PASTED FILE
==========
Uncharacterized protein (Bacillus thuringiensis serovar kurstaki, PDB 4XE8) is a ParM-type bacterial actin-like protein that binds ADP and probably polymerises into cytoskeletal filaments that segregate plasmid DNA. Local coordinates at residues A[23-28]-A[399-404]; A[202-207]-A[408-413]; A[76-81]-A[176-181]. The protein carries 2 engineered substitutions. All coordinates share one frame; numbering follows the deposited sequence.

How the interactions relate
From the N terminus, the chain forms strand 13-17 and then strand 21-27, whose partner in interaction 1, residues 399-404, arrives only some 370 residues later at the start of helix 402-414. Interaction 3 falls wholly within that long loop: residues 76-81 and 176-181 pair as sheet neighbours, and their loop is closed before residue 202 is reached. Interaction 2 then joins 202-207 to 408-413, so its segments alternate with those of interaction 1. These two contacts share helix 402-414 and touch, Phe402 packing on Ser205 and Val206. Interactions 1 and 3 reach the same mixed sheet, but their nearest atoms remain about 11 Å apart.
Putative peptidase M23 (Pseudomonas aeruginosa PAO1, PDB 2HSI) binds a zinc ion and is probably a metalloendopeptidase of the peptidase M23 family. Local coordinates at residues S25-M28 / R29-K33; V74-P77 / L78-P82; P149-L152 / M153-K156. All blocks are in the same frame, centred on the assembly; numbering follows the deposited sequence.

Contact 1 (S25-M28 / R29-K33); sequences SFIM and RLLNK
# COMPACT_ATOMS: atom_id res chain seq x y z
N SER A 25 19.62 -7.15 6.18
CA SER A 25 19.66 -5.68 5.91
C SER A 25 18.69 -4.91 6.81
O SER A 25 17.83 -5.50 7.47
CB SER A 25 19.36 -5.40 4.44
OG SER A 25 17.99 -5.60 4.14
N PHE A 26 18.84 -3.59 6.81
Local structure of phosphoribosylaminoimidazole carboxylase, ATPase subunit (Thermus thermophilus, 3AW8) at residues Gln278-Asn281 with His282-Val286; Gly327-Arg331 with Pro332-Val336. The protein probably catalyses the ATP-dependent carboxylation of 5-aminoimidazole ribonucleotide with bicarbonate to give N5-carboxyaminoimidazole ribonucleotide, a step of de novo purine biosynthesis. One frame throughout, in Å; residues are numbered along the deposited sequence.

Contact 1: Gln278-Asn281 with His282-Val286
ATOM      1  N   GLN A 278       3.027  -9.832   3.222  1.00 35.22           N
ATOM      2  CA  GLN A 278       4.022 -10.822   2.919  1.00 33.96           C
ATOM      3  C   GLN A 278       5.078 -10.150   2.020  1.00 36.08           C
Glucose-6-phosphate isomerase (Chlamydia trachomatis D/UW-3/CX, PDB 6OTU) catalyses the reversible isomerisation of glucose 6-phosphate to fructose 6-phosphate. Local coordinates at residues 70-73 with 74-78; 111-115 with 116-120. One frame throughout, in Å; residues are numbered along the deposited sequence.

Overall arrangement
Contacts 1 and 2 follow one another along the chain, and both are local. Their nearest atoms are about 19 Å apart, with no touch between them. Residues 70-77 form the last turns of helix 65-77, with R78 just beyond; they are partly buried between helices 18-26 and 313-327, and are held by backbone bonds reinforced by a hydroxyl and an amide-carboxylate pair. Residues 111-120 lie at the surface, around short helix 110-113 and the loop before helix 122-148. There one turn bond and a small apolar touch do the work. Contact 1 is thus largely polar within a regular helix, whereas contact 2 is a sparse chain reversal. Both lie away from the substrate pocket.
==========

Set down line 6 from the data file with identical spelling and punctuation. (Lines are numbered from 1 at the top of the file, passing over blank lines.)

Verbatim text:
# COMPACT_ATOMS: atom_id res chain seq x y z